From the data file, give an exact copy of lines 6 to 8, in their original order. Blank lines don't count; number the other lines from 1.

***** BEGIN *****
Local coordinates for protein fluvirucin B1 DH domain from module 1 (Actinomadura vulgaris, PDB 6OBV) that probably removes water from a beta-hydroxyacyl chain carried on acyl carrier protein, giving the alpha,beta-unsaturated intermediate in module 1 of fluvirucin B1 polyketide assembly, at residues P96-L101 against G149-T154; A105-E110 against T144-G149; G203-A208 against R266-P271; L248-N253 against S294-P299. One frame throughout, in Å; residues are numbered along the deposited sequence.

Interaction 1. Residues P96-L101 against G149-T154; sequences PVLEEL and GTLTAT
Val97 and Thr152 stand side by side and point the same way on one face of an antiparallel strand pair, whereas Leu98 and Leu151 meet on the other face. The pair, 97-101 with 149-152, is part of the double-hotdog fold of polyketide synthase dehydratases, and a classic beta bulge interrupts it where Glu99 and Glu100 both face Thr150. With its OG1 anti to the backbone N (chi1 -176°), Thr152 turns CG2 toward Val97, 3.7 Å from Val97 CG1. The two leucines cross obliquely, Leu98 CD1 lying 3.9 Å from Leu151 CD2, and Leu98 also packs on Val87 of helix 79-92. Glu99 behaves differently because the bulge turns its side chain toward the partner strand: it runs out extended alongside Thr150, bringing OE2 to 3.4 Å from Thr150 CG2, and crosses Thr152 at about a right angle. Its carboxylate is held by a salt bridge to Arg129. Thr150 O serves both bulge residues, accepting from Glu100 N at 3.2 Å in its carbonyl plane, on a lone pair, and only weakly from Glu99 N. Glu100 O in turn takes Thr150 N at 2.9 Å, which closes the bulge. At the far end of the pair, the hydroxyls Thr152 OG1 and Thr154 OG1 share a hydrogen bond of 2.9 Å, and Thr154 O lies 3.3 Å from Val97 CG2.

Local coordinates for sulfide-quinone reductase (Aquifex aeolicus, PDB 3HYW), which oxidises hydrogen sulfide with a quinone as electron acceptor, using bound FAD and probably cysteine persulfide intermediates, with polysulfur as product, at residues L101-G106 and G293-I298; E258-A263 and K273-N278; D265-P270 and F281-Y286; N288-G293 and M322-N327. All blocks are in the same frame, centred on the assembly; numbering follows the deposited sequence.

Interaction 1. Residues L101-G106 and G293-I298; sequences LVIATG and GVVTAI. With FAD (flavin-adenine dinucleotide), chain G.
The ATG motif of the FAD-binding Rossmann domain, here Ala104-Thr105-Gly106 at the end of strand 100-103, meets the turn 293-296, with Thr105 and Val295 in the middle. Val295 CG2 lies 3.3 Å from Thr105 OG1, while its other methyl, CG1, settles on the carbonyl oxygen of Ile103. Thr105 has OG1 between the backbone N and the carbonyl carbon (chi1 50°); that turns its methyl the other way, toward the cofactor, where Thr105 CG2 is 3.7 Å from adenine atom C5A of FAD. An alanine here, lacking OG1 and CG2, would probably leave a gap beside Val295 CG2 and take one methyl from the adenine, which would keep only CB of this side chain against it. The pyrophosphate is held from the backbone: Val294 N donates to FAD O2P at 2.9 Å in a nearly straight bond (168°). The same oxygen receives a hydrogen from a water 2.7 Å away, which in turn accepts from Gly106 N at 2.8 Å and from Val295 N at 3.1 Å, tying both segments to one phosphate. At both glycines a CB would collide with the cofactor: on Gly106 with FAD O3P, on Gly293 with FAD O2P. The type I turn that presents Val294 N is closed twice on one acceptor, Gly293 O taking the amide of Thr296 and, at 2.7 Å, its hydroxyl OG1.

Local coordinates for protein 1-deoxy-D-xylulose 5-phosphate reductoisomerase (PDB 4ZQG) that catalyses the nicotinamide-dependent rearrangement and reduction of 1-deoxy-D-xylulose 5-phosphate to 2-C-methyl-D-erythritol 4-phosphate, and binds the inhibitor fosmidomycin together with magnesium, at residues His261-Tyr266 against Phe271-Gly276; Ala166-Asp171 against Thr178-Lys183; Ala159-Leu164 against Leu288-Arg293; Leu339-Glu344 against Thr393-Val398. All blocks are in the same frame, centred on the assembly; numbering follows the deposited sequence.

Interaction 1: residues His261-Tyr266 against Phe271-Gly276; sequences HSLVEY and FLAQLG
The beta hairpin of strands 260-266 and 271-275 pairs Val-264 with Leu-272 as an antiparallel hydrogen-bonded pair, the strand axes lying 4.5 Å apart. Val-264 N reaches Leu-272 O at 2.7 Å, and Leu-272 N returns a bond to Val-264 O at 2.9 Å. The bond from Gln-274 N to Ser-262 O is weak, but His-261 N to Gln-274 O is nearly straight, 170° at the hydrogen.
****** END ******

The ATG motif of the FAD-binding Rossmann domain, here Ala104-Thr105-Gly106 at the end of strand 100-103, meets the turn 293-296, with Thr105 and Val295 in the middle. Val295 CG2 lies 3.3 Å from Thr105 OG1, while its other methyl, CG1, settles on the carbonyl oxygen of Ile103. Thr105 has OG1 between the backbone N and the carbonyl carbon (chi1 50°); that turns its methyl the other way, toward the cofactor, where Thr105 CG2 is 3.7 Å from adenine atom C5A of FAD. An alanine here, lacking OG1 and CG2, would probably leave a gap beside Val295 CG2 and take one methyl from the adenine, which would keep only CB of this side chain against it. The pyrophosphate is held from the backbone: Val294 N donates to FAD O2P at 2.9 Å in a nearly straight bond (168°). The same oxygen receives a hydrogen from a water 2.7 Å away, which in turn accepts from Gly106 N at 2.8 Å and from Val295 N at 3.1 Å, tying both segments to one phosphate. At both glycines a CB would collide with the cofactor: on Gly106 with FAD O3P, on Gly293 with FAD O2P. The type I turn that presents Val294 N is closed twice on one acceptor, Gly293 O taking the amide of Thr296 and, at 2.7 Å, its hydroxyl OG1.

Local coordinates for protein 1-deoxy-D-xylulose 5-phosphate reductoisomerase (PDB 4ZQG) that catalyses the nicotinamide-dependent rearrangement and reduction of 1-deoxy-D-xylulose 5-phosphate to 2-C-methyl-D-erythritol 4-phosphate, and binds the inhibitor fosmidomycin together with magnesium, at residues His261-Tyr266 against Phe271-Gly276; Ala166-Asp171 against Thr178-Lys183; Ala159-Leu164 against Leu288-Arg293; Leu339-Glu344 against Thr393-Val398. All blocks are in the same frame, centred on the assembly; numbering follows the deposited sequence.

Interaction 1: residues His261-Tyr266 against Phe271-Gly276; sequences HSLVEY and FLAQLG